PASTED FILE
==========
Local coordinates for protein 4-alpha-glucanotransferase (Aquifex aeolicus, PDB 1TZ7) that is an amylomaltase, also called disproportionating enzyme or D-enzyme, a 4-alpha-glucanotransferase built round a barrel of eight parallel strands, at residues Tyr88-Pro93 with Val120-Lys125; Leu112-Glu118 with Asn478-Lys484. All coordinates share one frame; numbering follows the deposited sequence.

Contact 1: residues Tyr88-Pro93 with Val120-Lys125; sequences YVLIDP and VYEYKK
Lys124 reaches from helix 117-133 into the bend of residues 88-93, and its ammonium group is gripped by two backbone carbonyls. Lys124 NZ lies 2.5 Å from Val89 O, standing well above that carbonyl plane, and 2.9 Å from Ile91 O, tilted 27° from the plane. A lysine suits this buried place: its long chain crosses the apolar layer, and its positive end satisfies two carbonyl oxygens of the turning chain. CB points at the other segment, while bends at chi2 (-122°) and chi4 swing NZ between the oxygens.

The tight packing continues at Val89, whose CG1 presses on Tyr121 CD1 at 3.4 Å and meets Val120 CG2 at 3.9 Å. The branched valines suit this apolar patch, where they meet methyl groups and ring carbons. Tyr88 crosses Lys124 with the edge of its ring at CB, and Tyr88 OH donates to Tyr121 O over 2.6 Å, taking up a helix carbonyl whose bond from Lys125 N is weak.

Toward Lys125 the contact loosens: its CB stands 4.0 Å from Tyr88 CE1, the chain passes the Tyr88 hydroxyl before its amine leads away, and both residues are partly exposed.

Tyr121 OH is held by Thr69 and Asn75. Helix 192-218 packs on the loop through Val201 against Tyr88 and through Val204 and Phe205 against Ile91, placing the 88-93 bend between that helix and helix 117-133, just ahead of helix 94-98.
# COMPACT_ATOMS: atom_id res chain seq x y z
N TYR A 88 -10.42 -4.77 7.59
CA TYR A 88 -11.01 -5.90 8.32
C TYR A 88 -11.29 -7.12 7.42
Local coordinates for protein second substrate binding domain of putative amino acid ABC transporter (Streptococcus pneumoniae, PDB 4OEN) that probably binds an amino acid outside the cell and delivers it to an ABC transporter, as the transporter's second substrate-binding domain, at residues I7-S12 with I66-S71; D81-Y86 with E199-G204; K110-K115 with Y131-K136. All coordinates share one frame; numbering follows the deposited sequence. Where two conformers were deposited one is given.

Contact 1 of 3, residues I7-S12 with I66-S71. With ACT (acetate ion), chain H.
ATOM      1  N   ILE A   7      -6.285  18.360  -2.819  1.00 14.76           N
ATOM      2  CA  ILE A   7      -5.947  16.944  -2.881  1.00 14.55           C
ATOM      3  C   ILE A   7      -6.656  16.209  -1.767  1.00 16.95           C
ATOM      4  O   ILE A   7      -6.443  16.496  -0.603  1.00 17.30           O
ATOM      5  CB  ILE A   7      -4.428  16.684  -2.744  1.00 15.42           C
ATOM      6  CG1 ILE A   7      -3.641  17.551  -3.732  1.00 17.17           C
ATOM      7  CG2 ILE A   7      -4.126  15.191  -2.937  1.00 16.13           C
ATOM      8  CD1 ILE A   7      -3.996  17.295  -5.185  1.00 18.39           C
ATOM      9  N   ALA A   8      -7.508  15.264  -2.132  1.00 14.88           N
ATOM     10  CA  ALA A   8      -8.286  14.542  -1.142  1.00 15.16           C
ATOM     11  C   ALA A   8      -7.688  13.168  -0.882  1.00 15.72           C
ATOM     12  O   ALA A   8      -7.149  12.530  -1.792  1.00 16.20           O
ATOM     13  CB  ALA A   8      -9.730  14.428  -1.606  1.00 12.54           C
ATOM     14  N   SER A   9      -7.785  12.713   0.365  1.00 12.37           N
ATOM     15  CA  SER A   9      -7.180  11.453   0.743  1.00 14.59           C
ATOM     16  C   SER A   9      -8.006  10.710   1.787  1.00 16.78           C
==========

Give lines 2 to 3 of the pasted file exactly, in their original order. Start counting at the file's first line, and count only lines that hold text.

Contact 1: residues Tyr88-Pro93 with Val120-Lys125; sequences YVLIDP and VYEYKK
Lys124 reaches from helix 117-133 into the bend of residues 88-93, and its ammonium group is gripped by two backbone carbonyls. Lys124 NZ lies 2.5 Å from Val89 O, standing well above that carbonyl plane, and 2.9 Å from Ile91 O, tilted 27° from the plane. A lysine suits this buried place: its long chain crosses the apolar layer, and its positive end satisfies two carbonyl oxygens of the turning chain. CB points at the other segment, while bends at chi2 (-122°) and chi4 swing NZ between the oxygens.